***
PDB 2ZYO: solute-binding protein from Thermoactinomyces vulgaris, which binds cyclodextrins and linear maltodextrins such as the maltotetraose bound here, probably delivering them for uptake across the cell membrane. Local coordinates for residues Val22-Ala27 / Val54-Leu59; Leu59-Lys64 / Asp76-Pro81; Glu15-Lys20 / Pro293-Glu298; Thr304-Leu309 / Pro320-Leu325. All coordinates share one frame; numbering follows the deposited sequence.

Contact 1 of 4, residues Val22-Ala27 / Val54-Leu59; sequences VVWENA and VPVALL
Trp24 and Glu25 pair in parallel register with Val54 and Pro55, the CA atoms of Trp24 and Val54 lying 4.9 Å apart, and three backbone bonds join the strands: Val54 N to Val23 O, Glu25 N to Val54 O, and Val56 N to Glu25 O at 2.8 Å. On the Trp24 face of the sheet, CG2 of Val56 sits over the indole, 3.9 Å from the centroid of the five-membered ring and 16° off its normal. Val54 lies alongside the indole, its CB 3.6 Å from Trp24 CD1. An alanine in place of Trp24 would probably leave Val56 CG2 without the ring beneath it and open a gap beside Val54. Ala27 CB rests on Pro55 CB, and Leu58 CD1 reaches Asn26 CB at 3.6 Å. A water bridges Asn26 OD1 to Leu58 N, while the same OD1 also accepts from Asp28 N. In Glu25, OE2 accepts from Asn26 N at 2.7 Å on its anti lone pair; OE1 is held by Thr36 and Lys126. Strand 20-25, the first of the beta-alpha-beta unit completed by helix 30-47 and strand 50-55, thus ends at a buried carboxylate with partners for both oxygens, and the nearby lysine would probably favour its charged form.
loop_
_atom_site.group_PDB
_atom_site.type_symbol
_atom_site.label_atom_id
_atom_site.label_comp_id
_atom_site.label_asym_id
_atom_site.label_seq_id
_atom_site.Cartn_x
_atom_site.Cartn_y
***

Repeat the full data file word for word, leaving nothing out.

PDB 2ZYO: solute-binding protein from Thermoactinomyces vulgaris, which binds cyclodextrins and linear maltodextrins such as the maltotetraose bound here, probably delivering them for uptake across the cell membrane. Local coordinates for residues Val22-Ala27 / Val54-Leu59; Leu59-Lys64 / Asp76-Pro81; Glu15-Lys20 / Pro293-Glu298; Thr304-Leu309 / Pro320-Leu325. All coordinates share one frame; numbering follows the deposited sequence.

Contact 1 of 4, residues Val22-Ala27 / Val54-Leu59; sequences VVWENA and VPVALL
Trp24 and Glu25 pair in parallel register with Val54 and Pro55, the CA atoms of Trp24 and Val54 lying 4.9 Å apart, and three backbone bonds join the strands: Val54 N to Val23 O, Glu25 N to Val54 O, and Val56 N to Glu25 O at 2.8 Å. On the Trp24 face of the sheet, CG2 of Val56 sits over the indole, 3.9 Å from the centroid of the five-membered ring and 16° off its normal. Val54 lies alongside the indole, its CB 3.6 Å from Trp24 CD1. An alanine in place of Trp24 would probably leave Val56 CG2 without the ring beneath it and open a gap beside Val54. Ala27 CB rests on Pro55 CB, and Leu58 CD1 reaches Asn26 CB at 3.6 Å. A water bridges Asn26 OD1 to Leu58 N, while the same OD1 also accepts from Asp28 N. In Glu25, OE2 accepts from Asn26 N at 2.7 Å on its anti lone pair; OE1 is held by Thr36 and Lys126. Strand 20-25, the first of the beta-alpha-beta unit completed by helix 30-47 and strand 50-55, thus ends at a buried carboxylate with partners for both oxygens, and the nearby lysine would probably favour its charged form.
loop_
_atom_site.group_PDB
_atom_site.type_symbol
_atom_site.label_atom_id
_atom_site.label_comp_id
_atom_site.label_asym_id
_atom_site.label_seq_id
_atom_site.Cartn_x
_atom_site.Cartn_y